Hurricane Rated Doors
Pressure & Impact Rated Applications
The United States averages 17 hurricanes per decade, 34% of which are classified as major (category 3, 4, or 5). In 1992, Hurricane Andrew killed 65 people and caused $26 billion in damage. That was the impetus for city, county and state authorities to develop new hurricane-resistant building codes.
Hurricane rated doors dramatically reduce the risk of harm to building occupants. They also allow for conformance to local and state code requirements.
These specialty door assemblies are tested with the positive and negative pressures that occur during hurricanes. They are then rated with a “design pressure,” which is different than wind speed. For example, a wind speed of 170 mph produces a design pressure of +49/-53 psf. This value will vary depending on the height above ground, the opening’s location in the building, and other factors.
Specifications for Hurricane Doors
When specifying hurricane rated doors, it’s important to:
Have a structural engineer provide a design pressure for each opening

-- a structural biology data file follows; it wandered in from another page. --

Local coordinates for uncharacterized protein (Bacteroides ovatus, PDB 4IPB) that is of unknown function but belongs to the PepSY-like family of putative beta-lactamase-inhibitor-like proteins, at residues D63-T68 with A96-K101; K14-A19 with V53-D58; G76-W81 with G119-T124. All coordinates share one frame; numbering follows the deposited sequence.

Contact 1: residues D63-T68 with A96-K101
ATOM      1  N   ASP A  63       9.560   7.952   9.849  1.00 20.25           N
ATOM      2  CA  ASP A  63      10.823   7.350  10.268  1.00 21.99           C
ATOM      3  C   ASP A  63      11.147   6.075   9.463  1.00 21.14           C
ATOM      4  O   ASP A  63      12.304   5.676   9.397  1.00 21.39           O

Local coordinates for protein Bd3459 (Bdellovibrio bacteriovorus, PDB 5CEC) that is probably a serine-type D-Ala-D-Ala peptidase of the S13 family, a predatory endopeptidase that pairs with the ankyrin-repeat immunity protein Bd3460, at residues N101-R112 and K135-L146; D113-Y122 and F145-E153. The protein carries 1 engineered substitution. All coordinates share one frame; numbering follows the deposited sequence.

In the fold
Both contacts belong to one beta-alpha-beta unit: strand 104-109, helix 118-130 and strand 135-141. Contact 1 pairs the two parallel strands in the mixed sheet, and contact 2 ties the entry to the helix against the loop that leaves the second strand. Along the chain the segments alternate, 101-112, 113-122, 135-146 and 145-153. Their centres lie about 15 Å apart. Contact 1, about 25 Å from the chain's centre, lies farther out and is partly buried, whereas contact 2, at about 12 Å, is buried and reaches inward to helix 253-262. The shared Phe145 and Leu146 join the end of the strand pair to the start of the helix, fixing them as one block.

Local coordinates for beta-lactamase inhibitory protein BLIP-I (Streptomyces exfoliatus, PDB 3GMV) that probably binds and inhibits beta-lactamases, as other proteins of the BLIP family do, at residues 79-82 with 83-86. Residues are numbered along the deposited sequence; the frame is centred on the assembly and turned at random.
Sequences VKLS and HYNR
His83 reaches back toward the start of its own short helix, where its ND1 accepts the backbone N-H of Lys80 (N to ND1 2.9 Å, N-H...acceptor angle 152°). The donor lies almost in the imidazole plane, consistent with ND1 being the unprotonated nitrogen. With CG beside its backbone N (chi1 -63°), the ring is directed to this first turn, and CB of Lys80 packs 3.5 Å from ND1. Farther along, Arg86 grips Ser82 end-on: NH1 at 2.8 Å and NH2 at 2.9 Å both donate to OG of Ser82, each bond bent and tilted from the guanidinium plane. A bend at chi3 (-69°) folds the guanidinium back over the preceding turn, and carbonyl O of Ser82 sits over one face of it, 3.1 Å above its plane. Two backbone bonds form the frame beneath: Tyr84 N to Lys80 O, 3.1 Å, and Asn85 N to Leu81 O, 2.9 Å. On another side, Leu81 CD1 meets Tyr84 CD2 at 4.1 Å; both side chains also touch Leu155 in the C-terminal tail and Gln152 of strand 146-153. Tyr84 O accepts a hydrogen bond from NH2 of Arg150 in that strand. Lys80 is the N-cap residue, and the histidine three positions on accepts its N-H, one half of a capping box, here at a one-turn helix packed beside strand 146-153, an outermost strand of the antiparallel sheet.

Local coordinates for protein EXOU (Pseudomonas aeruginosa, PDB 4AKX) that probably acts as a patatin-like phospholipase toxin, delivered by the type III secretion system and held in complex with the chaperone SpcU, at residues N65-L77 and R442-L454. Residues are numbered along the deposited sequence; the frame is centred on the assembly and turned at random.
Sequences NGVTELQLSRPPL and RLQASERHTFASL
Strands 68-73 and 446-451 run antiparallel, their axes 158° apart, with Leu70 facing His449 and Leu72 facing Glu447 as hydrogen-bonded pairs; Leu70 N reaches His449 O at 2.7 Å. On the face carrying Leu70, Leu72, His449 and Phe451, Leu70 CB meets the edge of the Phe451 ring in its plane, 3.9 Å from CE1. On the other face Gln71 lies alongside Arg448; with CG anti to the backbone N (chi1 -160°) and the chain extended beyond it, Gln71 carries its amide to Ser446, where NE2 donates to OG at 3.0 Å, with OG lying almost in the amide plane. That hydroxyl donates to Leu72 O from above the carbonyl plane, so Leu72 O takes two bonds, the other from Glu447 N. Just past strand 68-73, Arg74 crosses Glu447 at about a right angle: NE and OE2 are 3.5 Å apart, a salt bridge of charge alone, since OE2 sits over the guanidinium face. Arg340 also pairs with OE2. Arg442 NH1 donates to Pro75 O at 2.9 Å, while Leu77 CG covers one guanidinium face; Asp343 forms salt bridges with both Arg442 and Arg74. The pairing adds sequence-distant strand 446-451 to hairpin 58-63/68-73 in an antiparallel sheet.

Select listed opening assemblies with equal or greater design pressure values
Ensure the functional needs of the openings are met (i.e. fire rated with panic exit hardware, glazing, etc.)
Many SDI Certified manufacturers produce doors that can resist winds from 110 to 170 miles per hour and are in accordance with the strict requirements of ANSI A250.13, the Florida Building Code (FBC) and the South Florida Building Code (SFBC).
Church with hurricane shelter
SDI has developed a variety of resources for architects, specifiers and distributors on hurricane rated doors below.
ANSI / SDI A250.13
Testing and Rating of Severe Windstorm Resistant Components for Swinging Door Assemblies for Protection of Building Envelopes